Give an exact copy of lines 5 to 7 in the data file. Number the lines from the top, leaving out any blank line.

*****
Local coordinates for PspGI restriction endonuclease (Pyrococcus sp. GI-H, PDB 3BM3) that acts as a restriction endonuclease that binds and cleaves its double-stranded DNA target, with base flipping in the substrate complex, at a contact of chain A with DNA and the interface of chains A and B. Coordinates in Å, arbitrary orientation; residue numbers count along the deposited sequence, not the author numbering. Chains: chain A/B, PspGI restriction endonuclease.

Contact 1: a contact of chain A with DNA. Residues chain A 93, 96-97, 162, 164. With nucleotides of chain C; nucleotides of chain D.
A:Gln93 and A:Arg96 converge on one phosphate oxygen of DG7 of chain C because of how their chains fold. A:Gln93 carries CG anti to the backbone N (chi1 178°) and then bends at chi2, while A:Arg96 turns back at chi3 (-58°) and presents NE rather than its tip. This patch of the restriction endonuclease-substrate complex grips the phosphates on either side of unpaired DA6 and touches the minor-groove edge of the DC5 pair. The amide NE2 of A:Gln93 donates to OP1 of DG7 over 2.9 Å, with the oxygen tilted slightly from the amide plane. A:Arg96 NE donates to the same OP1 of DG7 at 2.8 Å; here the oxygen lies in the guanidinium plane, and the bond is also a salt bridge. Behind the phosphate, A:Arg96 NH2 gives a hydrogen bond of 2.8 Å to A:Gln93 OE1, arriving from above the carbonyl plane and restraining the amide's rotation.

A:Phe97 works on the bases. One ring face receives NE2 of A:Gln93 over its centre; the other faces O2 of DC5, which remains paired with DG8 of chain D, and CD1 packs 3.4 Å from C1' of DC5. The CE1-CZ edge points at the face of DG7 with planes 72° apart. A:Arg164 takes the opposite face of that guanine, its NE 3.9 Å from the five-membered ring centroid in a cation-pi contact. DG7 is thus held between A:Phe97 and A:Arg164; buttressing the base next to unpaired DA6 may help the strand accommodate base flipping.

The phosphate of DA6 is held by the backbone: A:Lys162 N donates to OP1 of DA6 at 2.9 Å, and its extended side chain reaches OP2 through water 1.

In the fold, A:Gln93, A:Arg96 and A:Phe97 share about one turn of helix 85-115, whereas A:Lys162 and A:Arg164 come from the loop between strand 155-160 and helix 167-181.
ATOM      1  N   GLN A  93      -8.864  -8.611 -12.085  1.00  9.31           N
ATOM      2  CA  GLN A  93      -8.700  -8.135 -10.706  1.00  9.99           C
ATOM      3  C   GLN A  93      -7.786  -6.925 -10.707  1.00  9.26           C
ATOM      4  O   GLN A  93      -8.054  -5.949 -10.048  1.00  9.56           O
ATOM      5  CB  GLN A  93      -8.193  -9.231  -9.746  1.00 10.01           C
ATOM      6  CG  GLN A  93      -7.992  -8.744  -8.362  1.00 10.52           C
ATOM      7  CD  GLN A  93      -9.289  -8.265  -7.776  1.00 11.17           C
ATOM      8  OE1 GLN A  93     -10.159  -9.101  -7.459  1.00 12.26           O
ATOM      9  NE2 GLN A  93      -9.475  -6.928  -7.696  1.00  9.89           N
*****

The phosphate of DA6 is held by the backbone: A:Lys162 N donates to OP1 of DA6 at 2.9 Å, and its extended side chain reaches OP2 through water 1.

In the fold, A:Gln93, A:Arg96 and A:Phe97 share about one turn of helix 85-115, whereas A:Lys162 and A:Arg164 come from the loop between strand 155-160 and helix 167-181.
ATOM      1  N   GLN A  93      -8.864  -8.611 -12.085  1.00  9.31           N